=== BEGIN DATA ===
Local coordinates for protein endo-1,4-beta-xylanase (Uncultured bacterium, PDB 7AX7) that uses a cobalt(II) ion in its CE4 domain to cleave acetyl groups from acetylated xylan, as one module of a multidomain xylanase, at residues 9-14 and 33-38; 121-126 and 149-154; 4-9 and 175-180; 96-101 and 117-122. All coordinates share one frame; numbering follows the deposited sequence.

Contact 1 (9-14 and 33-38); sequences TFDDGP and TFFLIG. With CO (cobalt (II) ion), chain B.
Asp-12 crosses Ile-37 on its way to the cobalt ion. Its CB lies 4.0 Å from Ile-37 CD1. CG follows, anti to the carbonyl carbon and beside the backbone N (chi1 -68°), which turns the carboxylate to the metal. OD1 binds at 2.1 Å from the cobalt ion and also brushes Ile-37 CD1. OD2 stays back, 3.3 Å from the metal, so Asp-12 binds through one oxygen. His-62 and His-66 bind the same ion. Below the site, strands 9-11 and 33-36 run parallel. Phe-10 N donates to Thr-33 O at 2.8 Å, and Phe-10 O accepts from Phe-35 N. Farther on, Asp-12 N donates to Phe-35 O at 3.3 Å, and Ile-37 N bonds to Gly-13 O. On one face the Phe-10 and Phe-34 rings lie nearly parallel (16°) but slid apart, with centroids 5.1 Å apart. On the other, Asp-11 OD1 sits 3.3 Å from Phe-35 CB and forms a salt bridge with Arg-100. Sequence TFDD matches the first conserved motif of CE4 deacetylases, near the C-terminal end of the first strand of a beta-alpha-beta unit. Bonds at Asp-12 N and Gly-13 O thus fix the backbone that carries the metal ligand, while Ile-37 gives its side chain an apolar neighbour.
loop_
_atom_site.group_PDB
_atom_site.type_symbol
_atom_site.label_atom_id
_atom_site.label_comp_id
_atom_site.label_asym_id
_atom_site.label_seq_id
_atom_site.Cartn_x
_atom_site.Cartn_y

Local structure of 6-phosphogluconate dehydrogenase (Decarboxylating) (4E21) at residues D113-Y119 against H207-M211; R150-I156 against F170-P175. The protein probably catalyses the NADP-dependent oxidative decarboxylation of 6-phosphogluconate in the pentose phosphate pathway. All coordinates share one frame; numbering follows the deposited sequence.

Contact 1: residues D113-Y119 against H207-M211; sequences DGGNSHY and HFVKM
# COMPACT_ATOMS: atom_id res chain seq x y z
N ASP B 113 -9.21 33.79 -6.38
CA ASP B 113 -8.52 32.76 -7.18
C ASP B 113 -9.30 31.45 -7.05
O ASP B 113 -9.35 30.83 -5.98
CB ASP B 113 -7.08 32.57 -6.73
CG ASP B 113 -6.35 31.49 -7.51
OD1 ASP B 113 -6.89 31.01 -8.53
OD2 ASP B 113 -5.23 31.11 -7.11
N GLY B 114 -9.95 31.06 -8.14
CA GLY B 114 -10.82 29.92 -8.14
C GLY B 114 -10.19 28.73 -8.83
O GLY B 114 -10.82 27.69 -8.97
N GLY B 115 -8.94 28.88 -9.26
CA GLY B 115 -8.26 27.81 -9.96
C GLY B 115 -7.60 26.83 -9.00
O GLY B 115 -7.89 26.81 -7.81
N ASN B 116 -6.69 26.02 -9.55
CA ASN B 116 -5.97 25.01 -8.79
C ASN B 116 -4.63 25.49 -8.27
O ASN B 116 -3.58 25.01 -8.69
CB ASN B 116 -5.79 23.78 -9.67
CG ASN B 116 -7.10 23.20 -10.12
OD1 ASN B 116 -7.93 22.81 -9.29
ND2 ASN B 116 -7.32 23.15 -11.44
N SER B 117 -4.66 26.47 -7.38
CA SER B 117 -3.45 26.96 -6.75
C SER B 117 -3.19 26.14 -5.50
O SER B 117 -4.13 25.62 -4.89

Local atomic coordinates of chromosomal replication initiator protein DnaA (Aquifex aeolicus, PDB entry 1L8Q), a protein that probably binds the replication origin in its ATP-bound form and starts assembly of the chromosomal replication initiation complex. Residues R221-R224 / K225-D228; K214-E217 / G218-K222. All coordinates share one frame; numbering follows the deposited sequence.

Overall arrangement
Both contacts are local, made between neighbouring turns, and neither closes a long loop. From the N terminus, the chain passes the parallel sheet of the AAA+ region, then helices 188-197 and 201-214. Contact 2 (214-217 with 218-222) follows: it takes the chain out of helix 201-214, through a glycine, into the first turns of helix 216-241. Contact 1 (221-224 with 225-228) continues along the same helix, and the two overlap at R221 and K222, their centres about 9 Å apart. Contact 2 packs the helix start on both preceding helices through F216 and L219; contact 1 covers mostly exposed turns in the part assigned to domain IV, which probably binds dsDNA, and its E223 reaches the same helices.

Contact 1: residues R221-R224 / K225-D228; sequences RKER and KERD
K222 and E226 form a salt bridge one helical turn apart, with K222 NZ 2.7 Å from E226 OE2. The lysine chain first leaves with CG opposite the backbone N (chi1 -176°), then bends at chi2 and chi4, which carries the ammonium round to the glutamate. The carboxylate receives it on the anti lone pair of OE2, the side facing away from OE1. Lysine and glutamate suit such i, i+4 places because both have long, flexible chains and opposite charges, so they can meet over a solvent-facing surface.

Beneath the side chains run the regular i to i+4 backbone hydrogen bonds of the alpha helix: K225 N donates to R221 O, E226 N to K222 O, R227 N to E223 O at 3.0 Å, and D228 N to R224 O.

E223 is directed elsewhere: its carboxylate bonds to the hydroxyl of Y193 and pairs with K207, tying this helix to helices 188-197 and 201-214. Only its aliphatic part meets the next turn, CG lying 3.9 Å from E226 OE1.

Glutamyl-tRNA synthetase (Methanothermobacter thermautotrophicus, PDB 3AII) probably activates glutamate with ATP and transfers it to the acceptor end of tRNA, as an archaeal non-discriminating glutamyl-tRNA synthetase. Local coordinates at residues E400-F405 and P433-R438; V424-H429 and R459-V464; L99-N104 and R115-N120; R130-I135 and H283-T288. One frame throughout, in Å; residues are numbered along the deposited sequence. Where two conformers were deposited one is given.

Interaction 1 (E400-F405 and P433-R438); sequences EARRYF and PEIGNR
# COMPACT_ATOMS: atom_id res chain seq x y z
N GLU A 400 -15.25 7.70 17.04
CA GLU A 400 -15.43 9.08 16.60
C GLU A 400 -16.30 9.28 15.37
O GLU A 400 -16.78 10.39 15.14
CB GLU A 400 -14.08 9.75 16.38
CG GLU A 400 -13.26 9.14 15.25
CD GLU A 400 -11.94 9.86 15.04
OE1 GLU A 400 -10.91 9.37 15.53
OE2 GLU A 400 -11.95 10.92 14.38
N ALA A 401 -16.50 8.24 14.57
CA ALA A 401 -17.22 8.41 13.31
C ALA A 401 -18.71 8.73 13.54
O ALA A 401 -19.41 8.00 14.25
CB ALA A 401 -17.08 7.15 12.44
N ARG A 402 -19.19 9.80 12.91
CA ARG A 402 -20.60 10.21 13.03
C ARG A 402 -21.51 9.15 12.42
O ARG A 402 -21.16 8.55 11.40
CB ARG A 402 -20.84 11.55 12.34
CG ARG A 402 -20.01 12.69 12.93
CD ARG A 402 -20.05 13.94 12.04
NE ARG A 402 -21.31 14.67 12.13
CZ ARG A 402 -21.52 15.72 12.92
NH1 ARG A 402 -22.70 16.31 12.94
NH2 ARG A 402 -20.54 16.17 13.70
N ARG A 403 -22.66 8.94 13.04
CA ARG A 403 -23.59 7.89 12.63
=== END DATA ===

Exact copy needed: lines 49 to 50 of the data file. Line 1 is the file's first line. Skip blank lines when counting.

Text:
Beneath the side chains run the regular i to i+4 backbone hydrogen bonds of the alpha helix: K225 N donates to R221 O, E226 N to K222 O, R227 N to E223 O at 3.0 Å, and D228 N to R224 O.

E223 is directed elsewhere: its carboxylate bonds to the hydroxyl of Y193 and pairs with K207, tying this helix to helices 188-197 and 201-214. Only its aliphatic part meets the next turn, CG lying 3.9 Å from E226 OE1.